The classes we took here on shore were Nautical Science, Maritime Studies, and Oceanography. Our captain, Pamela, taught our nautical science class where we learned more about the tall ship we will be sailing, the Robert C. Seamans, terrestrial navigation, and celestial navigation. This class was my ultimate favorite because I got to learn more about what could be a part of my future career, living on boats. Maritime studies was more like a history class tying it all in terms of maritime history. Oceanography was like any other basic oceanography class you would take at HPU but with an additional research project attached to it that we will continue to do while at sea.
Navigation tools and charts

We took a couple field trips, one to Boston and one to New Bedford. In Boston we learned about how it used to be an old port town and a very popular one at that. We also learned how historical events that occurred there connected to maritime history. In New Bedford we went to the whaling museum and got lots of information on whaling history and how New Bedford was involved in that.

Tomorrow is my last day here in Woods Hole for my shore component. I can not believe that six weeks has already flown by and we have taken in all kinds of information that will be useful to us on the boat. I fly to New Zealand to start my actual abroad part of this program. I am super excited to start sailing around having no contact with the outside world. The best part is going to be using Polynesian navigation where you use nothing but the stars not even a compass to sail and navigate from place to place.

I will post and update again once my six week sea component is over and I gain wifi again in New Zealand on land. Wish me luck!

The tall ship we will be sailing in New Zealand, yes they still exist

Tuesday, November 1, 2016

Reminiscing the Month Spent in Korea

     There is still so much to see in Korea, that I definitely have to come back in the future. I have only been in Korea for about a month and 4 days, and I had a really great time! It was really fun! Studying abroad is worth it, and I definitely recommend that students should go study abroad. I gained new experiences, new friends, and tried a lot of new things. Plus, I met a lot of cool people from 20 different countries, including people from the mainland United States of America.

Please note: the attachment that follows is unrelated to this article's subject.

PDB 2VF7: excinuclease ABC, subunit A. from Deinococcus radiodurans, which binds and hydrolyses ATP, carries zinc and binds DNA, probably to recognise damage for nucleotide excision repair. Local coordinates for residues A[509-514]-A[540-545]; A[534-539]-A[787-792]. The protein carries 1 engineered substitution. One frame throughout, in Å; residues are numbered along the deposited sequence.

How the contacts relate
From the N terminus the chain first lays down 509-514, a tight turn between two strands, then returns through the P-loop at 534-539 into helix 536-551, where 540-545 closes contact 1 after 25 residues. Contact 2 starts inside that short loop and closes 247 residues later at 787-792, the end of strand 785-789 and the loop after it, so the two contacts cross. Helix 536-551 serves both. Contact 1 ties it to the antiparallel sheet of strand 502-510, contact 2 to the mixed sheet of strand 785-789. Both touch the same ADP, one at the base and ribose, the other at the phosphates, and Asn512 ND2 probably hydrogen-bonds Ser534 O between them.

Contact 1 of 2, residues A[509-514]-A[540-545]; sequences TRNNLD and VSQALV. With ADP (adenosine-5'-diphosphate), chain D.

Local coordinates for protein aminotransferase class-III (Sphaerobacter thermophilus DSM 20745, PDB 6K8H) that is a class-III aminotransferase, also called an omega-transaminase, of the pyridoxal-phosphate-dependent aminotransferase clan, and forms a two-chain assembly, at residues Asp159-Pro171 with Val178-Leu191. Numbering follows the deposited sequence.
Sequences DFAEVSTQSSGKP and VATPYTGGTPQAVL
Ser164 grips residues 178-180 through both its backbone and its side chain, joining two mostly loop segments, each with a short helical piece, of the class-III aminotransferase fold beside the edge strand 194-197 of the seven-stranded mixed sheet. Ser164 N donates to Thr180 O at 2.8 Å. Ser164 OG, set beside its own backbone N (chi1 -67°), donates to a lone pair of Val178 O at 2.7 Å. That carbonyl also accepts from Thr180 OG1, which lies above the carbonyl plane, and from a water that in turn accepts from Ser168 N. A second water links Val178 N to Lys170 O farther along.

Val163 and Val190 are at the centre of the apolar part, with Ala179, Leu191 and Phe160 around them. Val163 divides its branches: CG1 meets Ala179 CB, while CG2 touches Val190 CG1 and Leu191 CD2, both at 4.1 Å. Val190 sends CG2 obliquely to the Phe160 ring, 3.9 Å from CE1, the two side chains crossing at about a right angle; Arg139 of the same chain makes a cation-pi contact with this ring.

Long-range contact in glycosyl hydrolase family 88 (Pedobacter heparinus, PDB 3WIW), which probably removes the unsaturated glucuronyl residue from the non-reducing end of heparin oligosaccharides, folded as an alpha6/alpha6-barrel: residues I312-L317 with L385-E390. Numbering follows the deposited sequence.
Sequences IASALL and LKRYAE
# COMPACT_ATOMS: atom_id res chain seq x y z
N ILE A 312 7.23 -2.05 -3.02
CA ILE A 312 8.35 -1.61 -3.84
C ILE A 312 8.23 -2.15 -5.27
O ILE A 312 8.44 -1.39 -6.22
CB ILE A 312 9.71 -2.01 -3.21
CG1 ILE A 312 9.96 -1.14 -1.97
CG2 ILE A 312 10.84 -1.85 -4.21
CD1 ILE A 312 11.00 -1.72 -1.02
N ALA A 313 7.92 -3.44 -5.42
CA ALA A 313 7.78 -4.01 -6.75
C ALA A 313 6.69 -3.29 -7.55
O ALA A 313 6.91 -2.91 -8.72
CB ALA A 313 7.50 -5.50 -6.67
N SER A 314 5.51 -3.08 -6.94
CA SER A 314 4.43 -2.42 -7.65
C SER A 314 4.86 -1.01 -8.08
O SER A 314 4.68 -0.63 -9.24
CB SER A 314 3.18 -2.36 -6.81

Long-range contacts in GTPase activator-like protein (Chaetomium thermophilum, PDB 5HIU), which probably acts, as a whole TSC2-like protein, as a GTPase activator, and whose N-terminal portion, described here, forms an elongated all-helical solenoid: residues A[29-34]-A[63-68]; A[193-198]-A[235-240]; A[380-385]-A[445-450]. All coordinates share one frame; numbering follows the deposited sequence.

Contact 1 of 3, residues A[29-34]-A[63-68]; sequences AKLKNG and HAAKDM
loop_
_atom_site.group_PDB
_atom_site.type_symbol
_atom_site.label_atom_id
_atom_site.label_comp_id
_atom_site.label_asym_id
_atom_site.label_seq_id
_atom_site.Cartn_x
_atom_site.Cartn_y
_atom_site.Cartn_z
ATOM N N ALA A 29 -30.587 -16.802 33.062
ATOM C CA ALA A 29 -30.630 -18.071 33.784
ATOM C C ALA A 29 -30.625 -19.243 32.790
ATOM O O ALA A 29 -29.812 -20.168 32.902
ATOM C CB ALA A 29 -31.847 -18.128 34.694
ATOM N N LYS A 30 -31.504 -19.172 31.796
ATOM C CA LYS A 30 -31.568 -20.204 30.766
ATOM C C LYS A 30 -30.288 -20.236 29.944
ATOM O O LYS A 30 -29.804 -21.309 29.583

Countries Such As:

Vietnam, Denmark, Kazakhstan, Germany, Canada, Taiwan, Singapore, Macau, China, Taiwan, England, Finland, Romania, Mexico, Australia, Turkey, Serbia, Venezuela, United States of America (Missouri, Minnesota, Georgia, Texas, California), and Korea, because local Korean students part of the program volunteers helped made us feel very welcome. ^_^

     I am back home now, and I am currently reminiscing my time spent back in Korea, it was amazing, but it felt so short~ I really would like to come back again in the future. The next time I go back, my Korean will (hopefully) be a lot better. I didn't experience the culture shock as I thought I would because I did kind of had an idea of what Korea would be like. It was a good image, and about everything turned out as expected. It could have been better though, if I had some coffee (and then instantly be not tired) I would have went out with my friends to go see more places of Korea, because there is honestly so much more to see. And I thought that I should put it out there, but after two weeks of learning Korean, it felt so good to be able to read Korean, but I still need to figure out what I read. I needed to expand my vocabulary, and understand the grammar. I remembered in the past me and my mom would go to the Korean Supermarket in Hawaii, to buy lots of groceries, and cute snacks that were unique to Korea, and I thought that the characters were so strange with the circles, but knowledge is power, and it feels great to understand that the circles mean either "ng" (at the end of a character) or is just a silent space holder in the beginning of a character. :)

     Another thing was that it took some time to get used to hearing Korean (instead of English) all around me, plus it is very quiet around the streets even in the daytime because people don't talk loud at all, and majority of the people I do see walking around are listening to music with earbuds.
     Also, when my friends told me that Korea will be more humid than Hawaii, I didn't really understand what that meant, but now I get it. I also did a lot of walking, exploring and eating. Based on my experiences, I felt that Korea is hotter than Hawaii, and in the subway stations it would be hot, but I can still handle it, and then once I got in side the subway train (because it had air condition) it felt great, but then after a while of being in the train, it started to get cold, and finally when I left the train, it got hot again. But for one thing that I was super glad, that I took care of myself, drank lots of water, and ate food all day, therefore I did not get sick at all.